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Not Quite a Thousand Words

October 5, 2006

Old Cairo friends

What this picture can’t tell you about what happened:

This is in Old Coptic Cairo, which regarless of its name, is a very Muslim area. We had walked off the tourist path with Shelia and her friend Anna and sat down at shop and drank Coca-Cola from the old-style bottles. Mine had a funny taste, which ended up being rust around the top (if I end up with lock-jaw, you all know how it happened). We were asked where we were from, and at the first “min Amerikia” (from America) the entire neighborhood, kids mostly, surrounded us. The crowd only got bigger as we finished our drinks. A kid set off a firecracker near us and I thought my feet were gone for a half-a-second. They brought us over the goats to pet (if I get rabies, you know how it happened). Anna is the one in the green headcovering, and no she’s not Egyptian, nor is she Muslim. She’s italian and jewish. She had put it on out of hope people would be friendlier to her, and they were. Except she had to tell them she was Muslim, and engaged (she is neither) or she would have been married with the goat in two minutes.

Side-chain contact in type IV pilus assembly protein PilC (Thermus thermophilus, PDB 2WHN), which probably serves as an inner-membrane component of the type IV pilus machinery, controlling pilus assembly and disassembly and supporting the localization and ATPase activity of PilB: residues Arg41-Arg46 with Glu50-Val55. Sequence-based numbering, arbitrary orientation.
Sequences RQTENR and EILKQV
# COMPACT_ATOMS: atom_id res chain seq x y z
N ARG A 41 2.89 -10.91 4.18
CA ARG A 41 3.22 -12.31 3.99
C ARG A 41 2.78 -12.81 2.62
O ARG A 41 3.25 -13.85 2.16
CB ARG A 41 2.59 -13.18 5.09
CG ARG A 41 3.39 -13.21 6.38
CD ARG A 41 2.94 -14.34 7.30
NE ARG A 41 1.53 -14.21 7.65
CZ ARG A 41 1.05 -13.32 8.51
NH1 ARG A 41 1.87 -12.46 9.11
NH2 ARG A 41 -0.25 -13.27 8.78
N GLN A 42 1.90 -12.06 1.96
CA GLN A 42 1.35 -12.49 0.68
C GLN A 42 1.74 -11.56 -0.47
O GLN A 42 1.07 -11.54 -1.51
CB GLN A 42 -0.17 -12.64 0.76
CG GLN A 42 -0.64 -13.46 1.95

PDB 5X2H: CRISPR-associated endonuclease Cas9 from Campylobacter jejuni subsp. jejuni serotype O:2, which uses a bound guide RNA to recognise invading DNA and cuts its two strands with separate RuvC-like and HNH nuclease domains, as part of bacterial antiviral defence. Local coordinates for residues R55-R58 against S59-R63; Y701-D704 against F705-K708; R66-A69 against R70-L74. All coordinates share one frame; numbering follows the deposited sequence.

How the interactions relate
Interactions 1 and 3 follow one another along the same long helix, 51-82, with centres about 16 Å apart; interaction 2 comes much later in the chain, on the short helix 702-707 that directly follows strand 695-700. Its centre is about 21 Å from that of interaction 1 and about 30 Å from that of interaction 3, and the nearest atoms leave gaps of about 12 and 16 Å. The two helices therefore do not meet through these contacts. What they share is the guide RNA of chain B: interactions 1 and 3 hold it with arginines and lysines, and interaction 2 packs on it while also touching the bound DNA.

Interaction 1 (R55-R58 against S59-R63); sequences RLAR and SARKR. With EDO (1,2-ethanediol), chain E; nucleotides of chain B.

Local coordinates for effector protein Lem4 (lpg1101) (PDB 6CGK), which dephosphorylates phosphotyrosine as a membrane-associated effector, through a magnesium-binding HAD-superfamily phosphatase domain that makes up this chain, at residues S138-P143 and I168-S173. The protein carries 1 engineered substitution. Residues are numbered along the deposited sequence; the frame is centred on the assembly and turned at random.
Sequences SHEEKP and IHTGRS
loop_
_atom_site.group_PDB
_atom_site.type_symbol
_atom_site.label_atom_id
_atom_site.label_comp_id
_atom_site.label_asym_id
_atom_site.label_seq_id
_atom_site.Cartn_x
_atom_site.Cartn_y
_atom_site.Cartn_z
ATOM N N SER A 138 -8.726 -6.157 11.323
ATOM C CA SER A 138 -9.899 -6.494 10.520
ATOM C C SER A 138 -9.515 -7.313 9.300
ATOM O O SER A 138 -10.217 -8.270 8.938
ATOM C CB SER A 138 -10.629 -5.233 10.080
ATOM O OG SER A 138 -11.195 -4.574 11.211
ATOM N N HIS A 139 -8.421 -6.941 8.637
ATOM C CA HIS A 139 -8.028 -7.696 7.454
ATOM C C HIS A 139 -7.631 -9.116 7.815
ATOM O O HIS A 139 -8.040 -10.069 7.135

I am taking this picture, but I wanted to get in one, so I handed off the camera to a woman and pointed at the clicker. As I started to walk forward, a little child collided with me, and basic physics says that between me, gravity and that kid, gravity and I are going to win. The kid hit the ground with enormous speed and force and I kept on saying “aasifa” “ma’lesh” over and over again, but he wouldn’t stop crying. A woman picked him up and wiped off his face. I awkwardly walked back into the group and the lady signalled that she had taken the picture – it ended up she hadn’t. But the kids ran to see themselves in the viewfinder, and as excited kids all over the world will do, they fought over it. For a brief moment, I saw my camera crushed in the dirt street by overzealous kids, but the mother took it from them, handed me the camera and motioned that we should leave. The kid I accidently knocked over was still crying.

Feeling both awkward and hurt, we walked out of the neighborhood and back to the Metro, wondering when exactly our afternoon had become so eventful.

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